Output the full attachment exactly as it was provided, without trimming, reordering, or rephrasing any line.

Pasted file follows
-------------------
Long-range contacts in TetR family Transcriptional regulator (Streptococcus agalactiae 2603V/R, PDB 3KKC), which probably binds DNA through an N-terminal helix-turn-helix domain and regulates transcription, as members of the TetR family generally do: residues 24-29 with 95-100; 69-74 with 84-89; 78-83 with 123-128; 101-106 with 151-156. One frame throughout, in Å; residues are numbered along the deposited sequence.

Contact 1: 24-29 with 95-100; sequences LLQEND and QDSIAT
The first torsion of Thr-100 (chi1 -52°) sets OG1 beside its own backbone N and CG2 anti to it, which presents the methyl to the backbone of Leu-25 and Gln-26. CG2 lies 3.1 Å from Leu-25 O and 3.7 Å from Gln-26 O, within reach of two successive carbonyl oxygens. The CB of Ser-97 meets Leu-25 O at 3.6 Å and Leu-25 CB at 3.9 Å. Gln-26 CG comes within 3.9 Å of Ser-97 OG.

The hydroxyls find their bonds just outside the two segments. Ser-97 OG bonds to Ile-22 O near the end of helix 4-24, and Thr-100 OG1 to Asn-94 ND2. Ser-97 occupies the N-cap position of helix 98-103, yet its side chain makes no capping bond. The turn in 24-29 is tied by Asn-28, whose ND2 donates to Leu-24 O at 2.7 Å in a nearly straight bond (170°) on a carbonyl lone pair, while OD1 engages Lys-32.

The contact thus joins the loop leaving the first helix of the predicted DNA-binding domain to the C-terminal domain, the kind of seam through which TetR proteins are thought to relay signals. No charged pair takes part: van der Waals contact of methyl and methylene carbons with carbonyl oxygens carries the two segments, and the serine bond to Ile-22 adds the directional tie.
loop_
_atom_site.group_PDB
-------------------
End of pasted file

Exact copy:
Long-range contacts in TetR family Transcriptional regulator (Streptococcus agalactiae 2603V/R, PDB 3KKC), which probably binds DNA through an N-terminal helix-turn-helix domain and regulates transcription, as members of the TetR family generally do: residues 24-29 with 95-100; 69-74 with 84-89; 78-83 with 123-128; 101-106 with 151-156. One frame throughout, in Å; residues are numbered along the deposited sequence.

Contact 1: 24-29 with 95-100; sequences LLQEND and QDSIAT
The first torsion of Thr-100 (chi1 -52°) sets OG1 beside its own backbone N and CG2 anti to it, which presents the methyl to the backbone of Leu-25 and Gln-26. CG2 lies 3.1 Å from Leu-25 O and 3.7 Å from Gln-26 O, within reach of two successive carbonyl oxygens. The CB of Ser-97 meets Leu-25 O at 3.6 Å and Leu-25 CB at 3.9 Å. Gln-26 CG comes within 3.9 Å of Ser-97 OG.

The hydroxyls find their bonds just outside the two segments. Ser-97 OG bonds to Ile-22 O near the end of helix 4-24, and Thr-100 OG1 to Asn-94 ND2. Ser-97 occupies the N-cap position of helix 98-103, yet its side chain makes no capping bond. The turn in 24-29 is tied by Asn-28, whose ND2 donates to Leu-24 O at 2.7 Å in a nearly straight bond (170°) on a carbonyl lone pair, while OD1 engages Lys-32.

The contact thus joins the loop leaving the first helix of the predicted DNA-binding domain to the C-terminal domain, the kind of seam through which TetR proteins are thought to relay signals. No charged pair takes part: van der Waals contact of methyl and methylene carbons with carbonyl oxygens carries the two segments, and the serine bond to Ile-22 adds the directional tie.
loop_
_atom_site.group_PDB